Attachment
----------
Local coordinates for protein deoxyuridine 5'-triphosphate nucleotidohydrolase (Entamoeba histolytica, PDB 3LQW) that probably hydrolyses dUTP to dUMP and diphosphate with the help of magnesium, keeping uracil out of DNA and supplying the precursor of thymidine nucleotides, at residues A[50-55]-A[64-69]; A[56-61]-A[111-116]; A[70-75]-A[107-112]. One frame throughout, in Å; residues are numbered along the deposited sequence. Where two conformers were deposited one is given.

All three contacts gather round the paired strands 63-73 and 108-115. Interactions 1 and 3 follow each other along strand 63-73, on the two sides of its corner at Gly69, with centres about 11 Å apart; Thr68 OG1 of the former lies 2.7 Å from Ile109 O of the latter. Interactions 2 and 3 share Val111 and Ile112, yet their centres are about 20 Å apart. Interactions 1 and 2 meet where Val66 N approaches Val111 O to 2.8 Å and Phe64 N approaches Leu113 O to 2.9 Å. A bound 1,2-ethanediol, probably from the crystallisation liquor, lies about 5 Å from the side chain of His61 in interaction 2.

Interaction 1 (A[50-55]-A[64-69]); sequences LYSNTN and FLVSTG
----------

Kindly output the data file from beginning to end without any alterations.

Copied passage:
Local coordinates for protein deoxyuridine 5'-triphosphate nucleotidohydrolase (Entamoeba histolytica, PDB 3LQW) that probably hydrolyses dUTP to dUMP and diphosphate with the help of magnesium, keeping uracil out of DNA and supplying the precursor of thymidine nucleotides, at residues A[50-55]-A[64-69]; A[56-61]-A[111-116]; A[70-75]-A[107-112]. One frame throughout, in Å; residues are numbered along the deposited sequence. Where two conformers were deposited one is given.

All three contacts gather round the paired strands 63-73 and 108-115. Interactions 1 and 3 follow each other along strand 63-73, on the two sides of its corner at Gly69, with centres about 11 Å apart; Thr68 OG1 of the former lies 2.7 Å from Ile109 O of the latter. Interactions 2 and 3 share Val111 and Ile112, yet their centres are about 20 Å apart. Interactions 1 and 2 meet where Val66 N approaches Val111 O to 2.8 Å and Phe64 N approaches Leu113 O to 2.9 Å. A bound 1,2-ethanediol, probably from the crystallisation liquor, lies about 5 Å from the side chain of His61 in interaction 2.

Interaction 1 (A[50-55]-A[64-69]); sequences LYSNTN and FLVSTG